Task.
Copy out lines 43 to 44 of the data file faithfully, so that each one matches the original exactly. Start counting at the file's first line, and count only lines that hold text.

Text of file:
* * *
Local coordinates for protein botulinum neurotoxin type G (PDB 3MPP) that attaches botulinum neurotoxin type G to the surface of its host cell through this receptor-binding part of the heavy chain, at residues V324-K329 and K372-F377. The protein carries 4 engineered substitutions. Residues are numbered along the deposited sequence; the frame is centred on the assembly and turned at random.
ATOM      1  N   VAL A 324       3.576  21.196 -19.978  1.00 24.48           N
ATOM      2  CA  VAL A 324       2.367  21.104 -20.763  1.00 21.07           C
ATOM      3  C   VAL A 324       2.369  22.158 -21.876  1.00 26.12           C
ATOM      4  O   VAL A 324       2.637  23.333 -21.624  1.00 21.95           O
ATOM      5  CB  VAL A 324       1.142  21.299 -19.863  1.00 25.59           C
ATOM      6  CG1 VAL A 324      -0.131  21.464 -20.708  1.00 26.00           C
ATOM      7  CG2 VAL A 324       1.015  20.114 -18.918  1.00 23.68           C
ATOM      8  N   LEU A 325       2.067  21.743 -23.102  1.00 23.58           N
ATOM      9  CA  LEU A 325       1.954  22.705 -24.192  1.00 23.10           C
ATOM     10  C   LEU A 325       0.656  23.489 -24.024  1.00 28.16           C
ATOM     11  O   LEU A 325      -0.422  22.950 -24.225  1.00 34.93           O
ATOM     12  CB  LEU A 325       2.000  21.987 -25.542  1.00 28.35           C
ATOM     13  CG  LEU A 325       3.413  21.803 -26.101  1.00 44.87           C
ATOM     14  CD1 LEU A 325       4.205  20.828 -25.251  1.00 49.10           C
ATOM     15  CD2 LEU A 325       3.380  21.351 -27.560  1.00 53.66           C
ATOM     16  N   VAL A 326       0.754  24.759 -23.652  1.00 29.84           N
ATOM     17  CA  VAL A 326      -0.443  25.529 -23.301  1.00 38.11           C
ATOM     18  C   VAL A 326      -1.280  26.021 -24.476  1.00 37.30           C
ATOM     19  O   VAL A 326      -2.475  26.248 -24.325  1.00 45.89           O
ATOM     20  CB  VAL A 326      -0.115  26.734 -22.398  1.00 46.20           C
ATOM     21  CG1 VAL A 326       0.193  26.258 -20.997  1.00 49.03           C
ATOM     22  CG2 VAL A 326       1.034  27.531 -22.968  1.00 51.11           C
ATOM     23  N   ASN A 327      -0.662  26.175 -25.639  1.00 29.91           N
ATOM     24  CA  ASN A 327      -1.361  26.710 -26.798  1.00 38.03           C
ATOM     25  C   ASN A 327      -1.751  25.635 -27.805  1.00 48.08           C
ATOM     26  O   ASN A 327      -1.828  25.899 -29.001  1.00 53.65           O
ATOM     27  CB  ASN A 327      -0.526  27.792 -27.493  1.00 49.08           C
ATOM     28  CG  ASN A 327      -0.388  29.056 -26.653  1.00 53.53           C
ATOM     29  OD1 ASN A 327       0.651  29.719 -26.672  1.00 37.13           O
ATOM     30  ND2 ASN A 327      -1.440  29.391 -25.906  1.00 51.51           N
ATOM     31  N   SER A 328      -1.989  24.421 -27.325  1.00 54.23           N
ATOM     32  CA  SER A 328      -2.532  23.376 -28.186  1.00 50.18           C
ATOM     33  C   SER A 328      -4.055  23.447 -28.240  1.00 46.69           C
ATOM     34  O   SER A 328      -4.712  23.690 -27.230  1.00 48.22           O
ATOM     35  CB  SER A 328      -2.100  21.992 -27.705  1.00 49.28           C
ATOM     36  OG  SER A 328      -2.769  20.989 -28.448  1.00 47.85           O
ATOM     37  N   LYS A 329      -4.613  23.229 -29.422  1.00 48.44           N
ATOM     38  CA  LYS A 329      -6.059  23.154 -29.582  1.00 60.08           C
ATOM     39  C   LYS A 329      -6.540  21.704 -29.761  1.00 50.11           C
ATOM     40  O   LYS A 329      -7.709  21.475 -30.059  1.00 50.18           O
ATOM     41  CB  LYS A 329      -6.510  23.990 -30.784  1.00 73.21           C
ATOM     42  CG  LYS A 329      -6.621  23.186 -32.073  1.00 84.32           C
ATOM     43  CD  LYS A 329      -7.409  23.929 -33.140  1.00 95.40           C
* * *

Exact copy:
ATOM     42  CG  LYS A 329      -6.621  23.186 -32.073  1.00 84.32           C
ATOM     43  CD  LYS A 329      -7.409  23.929 -33.140  1.00 95.40           C